Nuclear Energy: “Too Cheap to Meter”?
One definition of this phrase as found in Wikipedia is: “a commodity so inexpensive that it is cheaper and less bureaucratic to simply provide it for a flat fee or even free.” Lewis Strauss, past Chairman of the United States Atomic Energy Commission, famously said in a September 1954 speech, “Our children will enjoy in their homes electrical energy too cheap to meter.” We know today however, that nuclear power has costs, and that “There’s no such thing as a free lunch.”
This promise of cheap electricity led to the construction of about 104 nuclear power reactors in the U.S. with 100 still licensed to operate. Most are located near rivers and coastlines in order to have a steady supply of cooling water as seen in this photo [Huffington Post] of the San Onofre plant near San Diego on the Pacific Coast. About $600 million was invested in repairs to this facility just before it was decided to close it in 2013 because of safety and cost issues.
The photo of this plant, which is in some proximity to earthquake zones, is eerily like the Fukushima nuclear reactors in Japan, three of which were destroyed by a tsunami in 2011 and will take decades and billions of dollars to clean up.
A nuclear facility may have two or more nuclear reactors present as shown in the photo. But in the last few years four reactors have been closed for economic reasons and not because of the anti-nuclear movement. The 42 year old Vermont Yankee is the most recent case in point and closed in December 2014. It was mostly a victim of its small size, and the low cost of natural gas for producing electricity.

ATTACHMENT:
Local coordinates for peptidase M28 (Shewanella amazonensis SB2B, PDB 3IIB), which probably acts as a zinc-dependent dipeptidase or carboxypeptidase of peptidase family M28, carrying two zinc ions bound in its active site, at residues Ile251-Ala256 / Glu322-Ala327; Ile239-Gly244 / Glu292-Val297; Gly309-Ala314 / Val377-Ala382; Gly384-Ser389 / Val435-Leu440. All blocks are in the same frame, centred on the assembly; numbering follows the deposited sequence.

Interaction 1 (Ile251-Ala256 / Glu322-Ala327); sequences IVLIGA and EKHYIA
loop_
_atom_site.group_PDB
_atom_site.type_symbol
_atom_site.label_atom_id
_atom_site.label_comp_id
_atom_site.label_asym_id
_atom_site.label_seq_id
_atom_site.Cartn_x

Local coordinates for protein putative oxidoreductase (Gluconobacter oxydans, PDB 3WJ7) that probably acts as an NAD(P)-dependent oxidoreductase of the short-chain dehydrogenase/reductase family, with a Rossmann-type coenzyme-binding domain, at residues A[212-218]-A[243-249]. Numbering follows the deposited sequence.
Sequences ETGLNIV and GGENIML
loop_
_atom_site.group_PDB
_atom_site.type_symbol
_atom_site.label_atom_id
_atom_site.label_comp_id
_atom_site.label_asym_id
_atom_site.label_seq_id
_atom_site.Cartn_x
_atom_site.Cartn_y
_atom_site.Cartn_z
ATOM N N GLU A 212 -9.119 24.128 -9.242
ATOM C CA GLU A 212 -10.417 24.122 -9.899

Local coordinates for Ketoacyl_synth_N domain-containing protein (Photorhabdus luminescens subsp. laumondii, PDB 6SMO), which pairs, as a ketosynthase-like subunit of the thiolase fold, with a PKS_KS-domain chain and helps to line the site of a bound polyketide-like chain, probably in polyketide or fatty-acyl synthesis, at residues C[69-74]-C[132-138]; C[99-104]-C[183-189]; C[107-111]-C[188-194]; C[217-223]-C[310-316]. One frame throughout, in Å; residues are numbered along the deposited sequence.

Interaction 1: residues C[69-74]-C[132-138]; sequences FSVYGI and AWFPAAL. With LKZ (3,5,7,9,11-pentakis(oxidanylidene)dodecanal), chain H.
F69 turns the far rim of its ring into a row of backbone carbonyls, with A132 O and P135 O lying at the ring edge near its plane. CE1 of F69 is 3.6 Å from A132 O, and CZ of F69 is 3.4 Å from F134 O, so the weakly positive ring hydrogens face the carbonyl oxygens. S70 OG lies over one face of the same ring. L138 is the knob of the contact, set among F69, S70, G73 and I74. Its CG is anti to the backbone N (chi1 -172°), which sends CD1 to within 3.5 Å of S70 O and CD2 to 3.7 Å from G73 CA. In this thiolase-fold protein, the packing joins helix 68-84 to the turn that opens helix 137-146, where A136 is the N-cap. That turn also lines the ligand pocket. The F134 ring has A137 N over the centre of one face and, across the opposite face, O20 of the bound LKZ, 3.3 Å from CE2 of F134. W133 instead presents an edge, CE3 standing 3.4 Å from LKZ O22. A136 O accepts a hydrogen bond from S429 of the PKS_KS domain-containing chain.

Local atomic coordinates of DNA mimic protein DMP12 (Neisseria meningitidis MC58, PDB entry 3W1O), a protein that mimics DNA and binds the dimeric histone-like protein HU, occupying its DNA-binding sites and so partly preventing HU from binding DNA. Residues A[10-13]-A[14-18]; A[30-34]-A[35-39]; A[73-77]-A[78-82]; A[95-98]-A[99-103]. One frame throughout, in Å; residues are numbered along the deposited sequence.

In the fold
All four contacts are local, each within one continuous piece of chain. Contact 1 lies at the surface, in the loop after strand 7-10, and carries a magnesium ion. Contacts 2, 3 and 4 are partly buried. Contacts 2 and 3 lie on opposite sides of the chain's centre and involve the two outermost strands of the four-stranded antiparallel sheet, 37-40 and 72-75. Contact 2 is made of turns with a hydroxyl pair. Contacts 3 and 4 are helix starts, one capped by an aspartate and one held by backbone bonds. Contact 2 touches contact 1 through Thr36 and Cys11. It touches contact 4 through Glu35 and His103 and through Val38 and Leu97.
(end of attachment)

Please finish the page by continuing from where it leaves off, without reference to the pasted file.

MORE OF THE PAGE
Entergy, owner of Vermont Yankee, projects that it will cost $1.2 billion to decommission the facility but its trust fund has only half that amount and so full dismantling will not begin for decades. Its immediate task [New York Times article January 5, 2015] is to cool, store and secure the spent fuel there.
Uranium is the primary fuel source used in all reactors and the raw material is sourced from many countries all over the world. Cost and availability is not an issue. See pie chart by EIA [Energy Information Agency.]
The most expensive and difficult issue appears to be how best to store the waste by-products from the fission process. Still, today, the U.S. has no high level radioactive waste storage facility and none on the horizon either.
It may take decades before the long term safety, political and financial issues are finally resolved. Finding the right geological repository and getting the local people to concur with storage of nuclear waste that will remain toxic for tens of thousands of years is a major impediment.
In addition to nuclear power plant radioactive waste we have to add that from nuclear weapons manufacture and reprocessing. Some 30 to 50 radioactive isotopes of elements need to be addressed each of which has its own toxic effects, varying amounts and lifespan. Some last for minutes and others last millions of years. It gets very complicated and very expensive very fast.
While electricity generating nuclear power plants are not a significant source of greenhouse gases [GHG] such as carbon dioxide they have many issues as presented.
See the illustration “Atmospheric CO2” where the most recent level is 399.85 parts per million of CO2. This GHG is driving climate change and our civilization must limit these emissions or suffer the effects of catastrophic warming. CO2 levels today are higher than at any time for at least the last 800,000 years.
So what to do?
Continue to subsidize nuclear and fossil fuels i.e., coal, oil and gas?
Develop national policies and rational subsidies for renewables such as solar and wind?
With enhanced policies at the state and federal levels for renewables [many initiatives will expire or decrease soon] the tremendous growth in wind and solar generated electricity could continue and significantly reduce GHG emissions and thus our impact on climate change.
See chart which shows a 22X Growth in “U.S. Solar Installations ...” in the last 6 years!
It seems we can do this!
The scientific career of Raymond N. Johnson, Ph.D., spanned 30 years in research and development as an organic/analytical chemist; he is currently founder and director of the Institute of Climate Studies USA (www.ICSUSA.org). Climate Science is published the first Sunday of every month.